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A garden greenhouse in the sunshine

Preparing your greenhouse for winter


As the most incredible summer now progresses into Autumn; we turn our efforts to the next stage in our garden activities – preparing plants for frost protection.

If you have a greenhouse to over winter plants a little groundwork and preparation now will reap rewards later. To begin you will need to make sure the conditions are clean, sanitary and ready for the new intake of plants as any unwanted pests and disease can linger and thrive in warm enclosed conditions and can cause cross contamination.

Step 1

Assess the health of any plants that are remaining from the summer in your greenhouse. Check for disease and pests. Ideally you want to have a total clear out and disinfection.

It is always good practice to maintain a healthy and purified environment even if you see no sign of disease in your greenhouse, maintaining the health of growing plants is essential, especially to those that bear fruit and veg.

Step 2

Remove any equipment such as pots, trays, supports, tools etc and give them a thorough clean preferably with greenhouse friendly disinfectant such as Jeyes Fluid (£14.99 1L or £6.00 for 300ml). This stuff is great, and will kill 99.9% of germs and can be used on a number of outside areas. It does stink, so if you are using it in an enclosed environment ensure you have sufficient ventilation.

Step 3

Give your greenhouse a good sweep and if you are planting directly in to the ground inside your greenhouse then we recommended you replenish your soil and compost every few years to eliminate the risks of pest and disease that may develop and cultivate beneath the surface.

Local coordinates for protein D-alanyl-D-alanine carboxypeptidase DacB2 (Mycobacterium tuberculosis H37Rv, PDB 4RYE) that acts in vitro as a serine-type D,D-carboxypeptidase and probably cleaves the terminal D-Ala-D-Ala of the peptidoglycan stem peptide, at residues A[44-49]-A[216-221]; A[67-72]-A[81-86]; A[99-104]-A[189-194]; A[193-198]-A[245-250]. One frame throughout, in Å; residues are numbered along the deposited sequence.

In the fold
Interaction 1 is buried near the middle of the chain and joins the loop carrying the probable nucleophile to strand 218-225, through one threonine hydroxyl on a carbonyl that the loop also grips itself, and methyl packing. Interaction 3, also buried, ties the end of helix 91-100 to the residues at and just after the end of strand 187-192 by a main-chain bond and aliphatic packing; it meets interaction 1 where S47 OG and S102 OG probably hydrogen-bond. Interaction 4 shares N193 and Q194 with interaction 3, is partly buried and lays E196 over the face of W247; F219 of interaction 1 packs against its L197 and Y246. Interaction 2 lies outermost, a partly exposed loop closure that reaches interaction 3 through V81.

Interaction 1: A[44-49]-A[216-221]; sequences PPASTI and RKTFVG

Step 4

It is best to pick a dry day for this stage as you will want to keep everything as clean and tidy as you can. You will need a bucket of hot water, some greenhouse disinfectant such as Jeyes Fluid, a sponge, and a flexible plastic tool to flick and scrap any debris from the corners and crevices of your greenhouse (you can fashion your own tool from an old plant pot or a plastic plant label will suffice).

Once you’ve cleared our all the muck and dirt you can begin to scrub the glass panels and surfaces.

Mix your disinfectant and hot water as per instructions while wearing rubber gloves and scrub your greenhouse from top to bottom, reaching all corners and surfaces for a meticulous and thorough clean.

It’s important to get your greenhouse looking spick and span, not only for a lovely looking finish to be proud of but you will want to maximise the amount of light that can penetrate; after all that is the purpose of your greenhouse.

While the glass panes and surfaces dry, it is probably best to keep all doors and hatches open for ventilation, this will also help to speed up the drying process but while you wait, so why not have a nice cuppa tea and relax while you wait.

Step 5